Example number four is giving us a total of over 4000 addresses starting at And then the last IP being These boundaries are important as a way to design IP address spaces where you don't get overlapping IP addresses in particular as you're using private IP addressing schemes such as this one. The last sample is, which gives us a total of 16 total Hosts, and with AWS reserving five, a total of 11 AWS Hosts.

So, you get to see regarding IPv4 and VPCs, AWS reserves five IP addresses for every IPv4 CIDR defined. Two of these are required for basic networking, basically the first address on the very last address; The network address and the broadcast address. So, these two are required for basic network. The remaining three are reserved. Number one for internal communications. Number two for DNS resolution, and the third one for future use. 

Also, note how VPCs using IPv4, you can use a maximum CIDR of /16 with over 65,000 possible IP addresses and a minimum of /28. Of course, these are all private IPv4. So, AWS VPCs and IPv4 addresses can be private or publicly addressable. There is a significant distinction between the two. The default value assigned is a private IP address unless you specify an elastic IP address or enable a subnet to auto-assign public IP address the resources as they are created.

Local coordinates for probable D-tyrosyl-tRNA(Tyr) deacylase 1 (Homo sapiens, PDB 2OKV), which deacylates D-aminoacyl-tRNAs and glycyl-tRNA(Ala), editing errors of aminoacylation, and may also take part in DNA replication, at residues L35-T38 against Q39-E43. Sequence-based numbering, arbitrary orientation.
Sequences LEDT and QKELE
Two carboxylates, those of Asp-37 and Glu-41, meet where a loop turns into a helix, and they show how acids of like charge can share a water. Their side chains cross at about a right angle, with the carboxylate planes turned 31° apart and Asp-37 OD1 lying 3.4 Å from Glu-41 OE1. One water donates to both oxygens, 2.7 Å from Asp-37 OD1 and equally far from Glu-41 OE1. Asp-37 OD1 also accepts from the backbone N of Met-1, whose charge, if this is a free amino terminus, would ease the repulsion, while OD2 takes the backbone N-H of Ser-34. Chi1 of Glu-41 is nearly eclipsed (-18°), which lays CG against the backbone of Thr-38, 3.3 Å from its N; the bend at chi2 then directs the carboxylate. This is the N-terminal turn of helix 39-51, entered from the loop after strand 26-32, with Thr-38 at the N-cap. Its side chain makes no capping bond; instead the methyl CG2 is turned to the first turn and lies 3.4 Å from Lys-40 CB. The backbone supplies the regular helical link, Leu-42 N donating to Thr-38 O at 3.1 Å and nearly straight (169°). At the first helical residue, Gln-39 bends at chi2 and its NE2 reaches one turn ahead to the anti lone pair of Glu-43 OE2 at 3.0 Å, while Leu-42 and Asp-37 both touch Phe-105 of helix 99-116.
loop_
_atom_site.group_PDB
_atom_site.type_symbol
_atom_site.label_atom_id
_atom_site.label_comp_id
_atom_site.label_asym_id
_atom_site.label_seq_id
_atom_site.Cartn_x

For AWS VPCs it is common to CIDRs of the form that's used for default VPCs. And it is not unusual to see examples of custom VPCs using the CIDR assets starting site. So, basically public IP addresses are usable over the  Internet. And private addresses need to be translated to a public address using network address translation or not. This is how the issue of not having enough IP addresses is mitigated for now. NAT allows multiple devices with private IP addresses to share a single public IP address. It is important you have a robust and cohesive IP address strategy. This will help prevent issues with duplicate addresses as well as possible connectivity issues. 

There's a feature for Amazon VPCs that can help with your IP address management and architecture. The Amazon VPC IP address manager or IPAM helps you track and monitor IP addresses in your AWS implementation. It features automation to allocate CIDRs to VPCs using specific business rules, monitor IP address usage, view the history of IP address assignment, and enable cross region and cross account sharing of addresses, among other features. It is a good feature to centralize the catalog, usage and monitoring of your IP addresses.


About the Author
Jorge Negrón
AWS Content Architect
Learning Paths

Experienced in architecture and delivery of cloud-based solutions, the development, and delivery of technical training, defining requirements, use cases, and validating architectures for results. Excellent leadership, communication, and presentation skills with attention to details. Hands-on administration/development experience with the ability to mentor and train current & emerging technologies, (Cloud, ML, IoT, Microservices, Big Data & Analytics).